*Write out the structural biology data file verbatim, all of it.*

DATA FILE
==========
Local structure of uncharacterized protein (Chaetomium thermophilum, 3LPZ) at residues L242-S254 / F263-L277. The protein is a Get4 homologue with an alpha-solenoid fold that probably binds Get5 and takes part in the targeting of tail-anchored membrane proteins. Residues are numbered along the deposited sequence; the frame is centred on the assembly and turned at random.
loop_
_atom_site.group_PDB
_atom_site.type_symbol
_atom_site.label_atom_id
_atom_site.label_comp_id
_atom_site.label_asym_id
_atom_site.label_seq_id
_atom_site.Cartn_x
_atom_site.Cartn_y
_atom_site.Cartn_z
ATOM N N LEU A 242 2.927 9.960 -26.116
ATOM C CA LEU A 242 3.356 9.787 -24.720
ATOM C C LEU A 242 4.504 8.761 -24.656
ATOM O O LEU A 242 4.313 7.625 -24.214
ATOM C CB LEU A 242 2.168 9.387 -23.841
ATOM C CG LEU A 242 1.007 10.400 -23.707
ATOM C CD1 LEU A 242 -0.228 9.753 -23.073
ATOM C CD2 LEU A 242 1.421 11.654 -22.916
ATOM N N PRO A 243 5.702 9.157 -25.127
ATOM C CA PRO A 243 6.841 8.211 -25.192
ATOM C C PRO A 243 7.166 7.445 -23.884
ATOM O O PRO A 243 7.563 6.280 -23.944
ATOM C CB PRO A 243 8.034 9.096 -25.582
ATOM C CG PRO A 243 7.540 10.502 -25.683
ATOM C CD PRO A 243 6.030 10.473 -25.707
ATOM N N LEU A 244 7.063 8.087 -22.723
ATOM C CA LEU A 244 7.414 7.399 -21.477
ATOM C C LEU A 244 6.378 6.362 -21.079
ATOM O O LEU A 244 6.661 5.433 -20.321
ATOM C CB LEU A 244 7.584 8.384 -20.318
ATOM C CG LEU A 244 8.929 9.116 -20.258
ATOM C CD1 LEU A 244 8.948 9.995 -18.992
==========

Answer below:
Local structure of uncharacterized protein (Chaetomium thermophilum, 3LPZ) at residues L242-S254 / F263-L277. The protein is a Get4 homologue with an alpha-solenoid fold that probably binds Get5 and takes part in the targeting of tail-anchored membrane proteins. Residues are numbered along the deposited sequence; the frame is centred on the assembly and turned at random.
loop_
_atom_site.group_PDB
_atom_site.type_symbol
_atom_site.label_atom_id
_atom_site.label_comp_id
_atom_site.label_asym_id
_atom_site.label_seq_id
_atom_site.Cartn_x
_atom_site.Cartn_y
_atom_site.Cartn_z
ATOM N N LEU A 242 2.927 9.960 -26.116
ATOM C CA LEU A 242 3.356 9.787 -24.720
ATOM C C LEU A 242 4.504 8.761 -24.656
ATOM O O LEU A 242 4.313 7.625 -24.214
ATOM C CB LEU A 242 2.168 9.387 -23.841
ATOM C CG LEU A 242 1.007 10.400 -23.707
ATOM C CD1 LEU A 242 -0.228 9.753 -23.073
ATOM C CD2 LEU A 242 1.421 11.654 -22.916
ATOM N N PRO A 243 5.702 9.157 -25.127
ATOM C CA PRO A 243 6.841 8.211 -25.192
ATOM C C PRO A 243 7.166 7.445 -23.884
ATOM O O PRO A 243 7.563 6.280 -23.944
ATOM C CB PRO A 243 8.034 9.096 -25.582
ATOM C CG PRO A 243 7.540 10.502 -25.683
ATOM C CD PRO A 243 6.030 10.473 -25.707
ATOM N N LEU A 244 7.063 8.087 -22.723
ATOM C CA LEU A 244 7.414 7.399 -21.477
ATOM C C LEU A 244 6.378 6.362 -21.079
ATOM O O LEU A 244 6.661 5.433 -20.321
ATOM C CB LEU A 244 7.584 8.384 -20.318
ATOM C CG LEU A 244 8.929 9.116 -20.258
ATOM C CD1 LEU A 244 8.948 9.995 -18.992